There's little doubt that when it comes to the battle of the mobile operating systems, Android commands a massive lead over the other players. But is market share all that matters?
On the face of it, having a strong market share might seem good. After all, increased market share means more people using the product, which in turn means more buzz and a healthier ecosystem. After all, seeing 1.5 million new Android devices being activated daily can't be a bad thing, right?
Problem is, market share numbers ignore one vital factor: profit margins. And, as investor John Kirk reminds us in a piece over on Techpinions, there's no point losing money on every sale and then trying to make it up in volume. All you're doing is digging a deeper hole.
He reminds us of the old joke where two farmers buy a truckload of watermelons for five dollars a piece which they later sell for four dollars each. Counting their money at the end of the day, they realize that they've ended up with less money than they’d started with.
"See!" said one farmer to the other. "I told you we should have got a bigger truck."
According to Kirk, there are a number of better ways to work out who's winning and who's losing in a particular market, and market share isn't a factor in any of them. The only factor that counts in his eyes is profit.
And, as Kirk quite rightly points out in another piece over on VentureBeat, many of the big names in the Android ecosystem are losing money or, at best, barely breaking even.
Apple, on the other hand, is doing very well indeed from iOS.
So, while Android might be crushing iOS and the competition in terms of market share, Kirk believes it is doing so by sacrificing the lifeblood of all businesses: money.
"But," Kirk points out, "market share isn’t necessarily a leading indicator. Profit comes from a combination of market share times margins, and people are completely ignoring margins."
Parallels are also drawn between the Android/iOS war and another similar war that has been raging for years, which is the war between the PC and the Mac. PC OEMs increasingly cut margins in order to capture market share from one another, until prices were driven to the point where it became hard for anyone to make a profit from PCs. Compare this to Apple, which kept prices at a healthy level, and worked on its margins rather than obsessing over market share.
"Market share is like advertising," says Kirk. "A huge audience is fine, but it’s much better to have a very focused, targeted audience."
While what Kirk says makes a lot of sense, there are some points which I think he ignores.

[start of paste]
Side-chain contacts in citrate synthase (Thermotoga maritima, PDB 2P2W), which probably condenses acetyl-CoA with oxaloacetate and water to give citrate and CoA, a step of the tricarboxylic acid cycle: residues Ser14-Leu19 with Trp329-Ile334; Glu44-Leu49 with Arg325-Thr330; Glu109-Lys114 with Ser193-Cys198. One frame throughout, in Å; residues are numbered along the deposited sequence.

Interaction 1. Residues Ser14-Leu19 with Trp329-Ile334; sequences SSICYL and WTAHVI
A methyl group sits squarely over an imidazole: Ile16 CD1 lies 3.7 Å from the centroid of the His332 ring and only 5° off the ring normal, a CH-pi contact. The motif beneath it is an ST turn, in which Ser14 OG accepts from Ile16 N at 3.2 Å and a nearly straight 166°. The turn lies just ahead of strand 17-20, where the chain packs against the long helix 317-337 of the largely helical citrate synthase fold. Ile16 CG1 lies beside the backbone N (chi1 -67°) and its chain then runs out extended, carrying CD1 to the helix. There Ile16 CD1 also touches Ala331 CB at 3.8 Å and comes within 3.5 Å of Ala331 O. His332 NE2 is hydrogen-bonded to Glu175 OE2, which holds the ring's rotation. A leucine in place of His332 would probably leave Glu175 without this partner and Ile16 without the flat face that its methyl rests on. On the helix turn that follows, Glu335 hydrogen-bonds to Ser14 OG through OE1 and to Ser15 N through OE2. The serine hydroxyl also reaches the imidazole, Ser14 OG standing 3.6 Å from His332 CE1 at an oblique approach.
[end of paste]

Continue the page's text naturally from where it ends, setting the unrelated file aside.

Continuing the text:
Does Kirk expect the Android players to simply pack up shop and walk away from the smartphone and tablet markets in the face of Apple's might? Competition is what makes the economy work, and there are always winners and losers. Kirk seems to be advocating that we jump straight into calling Android a loser and move on.
Some players, specifically Samsung, are making money from Android. Here, playing the market share game seems to have paid off.
Then there's the whole issue of the smartphone market being oddly skewed because of subsidies. As analyst Sameer Singh points out, this could lead to a "profit trap" for the dominant players.
"Profit share in the smartphone industry is currently skewed, because of the economics involved," Singh writes. "Smartphones sold in markets with higher purchasing power are mostly subsidized, which ensures that today's major brands dominate. Smartphones sold in markets with lower purchasing power are mostly unsubsidized, which ensures the dominance of low-end phones, and a number of low-end vendors (with far lower profits)."
The problem comes when the lead that the big players have is eroded as the competitors' products become "good enough."
"However, as products become good enough, pricing pressure and supplier bargaining power limits profits. This 'profit share trap' becomes more problematic as investors & analysts continue to expect the same, unsustainable level of growth and profitability. The only way to escape this trap is by diversifying (IBM is an example), becoming a services/software/component supplier to the increasingly competitive OEM space (Samsung has the advantage here) or by the riskiest approach: attempting another disruption (Apple's rumored iWatch seems to be such an attempt)."
It's far too soon to write off Android.